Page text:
Friday, July 31, 2009
Delicate Flowering Crape Myrtle Lagerstroemia for Hot Weather Gardens and Friday Floral
Here in Los Angeles, the Crape Myrtle Trees begin blooming around April and are still in bloom now in July, despite the 100 degree heat wave. These perennials are known for their beautiful clusters of flowers that look like crinkles of crepe paper. Colors come in bright white, dusty pinks, neon reds onto pink and purple shades, plus everything in-between.
They do well in hot weather and seem able to withstand some drought once established. I love their smooth, tan bark that can peel off in sheets.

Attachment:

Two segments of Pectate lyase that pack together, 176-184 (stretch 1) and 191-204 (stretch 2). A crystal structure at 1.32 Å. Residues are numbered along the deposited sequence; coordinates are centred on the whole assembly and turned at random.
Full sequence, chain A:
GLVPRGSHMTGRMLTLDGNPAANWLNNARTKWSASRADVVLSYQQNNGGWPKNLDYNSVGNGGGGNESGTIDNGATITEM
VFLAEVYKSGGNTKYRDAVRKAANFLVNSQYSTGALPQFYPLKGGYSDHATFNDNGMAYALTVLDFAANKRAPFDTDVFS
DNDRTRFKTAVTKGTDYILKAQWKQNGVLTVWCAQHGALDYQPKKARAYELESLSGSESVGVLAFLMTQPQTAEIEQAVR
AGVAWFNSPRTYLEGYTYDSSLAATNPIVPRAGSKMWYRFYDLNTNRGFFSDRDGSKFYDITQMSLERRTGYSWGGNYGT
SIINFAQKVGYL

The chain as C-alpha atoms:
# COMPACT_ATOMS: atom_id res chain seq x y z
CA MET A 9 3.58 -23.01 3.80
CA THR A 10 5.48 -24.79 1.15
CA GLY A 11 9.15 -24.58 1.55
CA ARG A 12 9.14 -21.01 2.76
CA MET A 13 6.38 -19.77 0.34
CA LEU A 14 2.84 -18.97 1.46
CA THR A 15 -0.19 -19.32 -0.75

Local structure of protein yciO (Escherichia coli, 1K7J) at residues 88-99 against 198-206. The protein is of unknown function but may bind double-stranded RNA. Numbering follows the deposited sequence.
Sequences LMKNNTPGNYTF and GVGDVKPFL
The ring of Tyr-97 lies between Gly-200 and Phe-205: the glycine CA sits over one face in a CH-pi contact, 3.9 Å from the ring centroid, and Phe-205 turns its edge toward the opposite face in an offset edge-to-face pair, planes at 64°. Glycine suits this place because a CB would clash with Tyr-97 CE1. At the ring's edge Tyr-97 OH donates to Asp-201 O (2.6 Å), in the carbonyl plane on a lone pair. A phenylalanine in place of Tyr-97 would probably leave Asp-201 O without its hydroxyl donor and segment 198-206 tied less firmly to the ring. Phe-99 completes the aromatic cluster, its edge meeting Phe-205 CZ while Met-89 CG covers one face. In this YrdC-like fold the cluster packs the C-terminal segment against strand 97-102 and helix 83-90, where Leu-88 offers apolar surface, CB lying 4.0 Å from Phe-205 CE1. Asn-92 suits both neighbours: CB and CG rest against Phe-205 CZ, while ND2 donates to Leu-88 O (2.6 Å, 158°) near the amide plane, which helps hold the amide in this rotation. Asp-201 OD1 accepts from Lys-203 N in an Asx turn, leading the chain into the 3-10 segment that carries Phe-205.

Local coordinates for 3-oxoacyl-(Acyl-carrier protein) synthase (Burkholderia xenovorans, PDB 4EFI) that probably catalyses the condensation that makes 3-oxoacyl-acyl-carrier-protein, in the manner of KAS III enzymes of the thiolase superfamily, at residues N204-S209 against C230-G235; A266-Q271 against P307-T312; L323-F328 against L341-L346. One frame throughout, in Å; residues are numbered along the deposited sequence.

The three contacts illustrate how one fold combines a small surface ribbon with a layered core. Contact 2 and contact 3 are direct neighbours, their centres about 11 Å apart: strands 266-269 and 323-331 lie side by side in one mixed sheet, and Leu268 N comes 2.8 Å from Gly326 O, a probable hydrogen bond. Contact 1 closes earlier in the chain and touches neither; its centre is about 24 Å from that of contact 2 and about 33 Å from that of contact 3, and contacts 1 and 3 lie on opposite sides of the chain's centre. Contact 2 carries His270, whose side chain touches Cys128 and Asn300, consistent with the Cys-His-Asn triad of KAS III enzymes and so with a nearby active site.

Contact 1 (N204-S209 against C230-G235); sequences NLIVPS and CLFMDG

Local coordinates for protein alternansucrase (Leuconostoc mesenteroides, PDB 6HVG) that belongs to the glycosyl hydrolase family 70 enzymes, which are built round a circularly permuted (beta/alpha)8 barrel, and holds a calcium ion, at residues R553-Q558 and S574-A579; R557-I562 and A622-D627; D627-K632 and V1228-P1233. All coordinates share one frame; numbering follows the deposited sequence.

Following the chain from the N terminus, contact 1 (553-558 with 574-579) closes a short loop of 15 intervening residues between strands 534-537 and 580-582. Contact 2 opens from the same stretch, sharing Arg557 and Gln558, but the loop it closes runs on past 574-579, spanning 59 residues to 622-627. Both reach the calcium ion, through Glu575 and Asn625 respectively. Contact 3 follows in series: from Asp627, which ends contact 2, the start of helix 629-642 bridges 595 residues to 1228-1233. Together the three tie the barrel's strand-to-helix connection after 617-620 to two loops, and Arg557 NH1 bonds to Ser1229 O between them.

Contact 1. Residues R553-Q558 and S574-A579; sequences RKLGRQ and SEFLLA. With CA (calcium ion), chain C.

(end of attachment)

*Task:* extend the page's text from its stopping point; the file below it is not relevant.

These plants can be left as shrubs for a border or screen, or trained into standards or multi-trunked trees.
Crape myrtles have a tidy look about them and they look very stately along a driveway or flanking doors. I've seen them planted on either side of a meandering path and they look enchanting when flowering.
Their latin name is Lagerstroemia and the most common kinds sold here are l. indica or a hybrid of l. indica and l. fauriei (Japanese Crape Myrtle). They are also called Crepe Myrtle, or Crapemyrtle, or…
After flowering they develop small dark berries. Don't plant them in areas where you are concerned about litter.
Lagerstroemia indica is native to China. They can grow up to 25 feet tall and in the fall their leaves change color into dramatic deep oranges and reds. They do well in Sunset Zone 7-10, 12-14, 18-21 or USDA Zones 7 and above.Here is a neat row of crape myrtles along a street. They have mixed hot pinks and purples together. I think if I was planting a group of them together I'd need to see them blooming together first.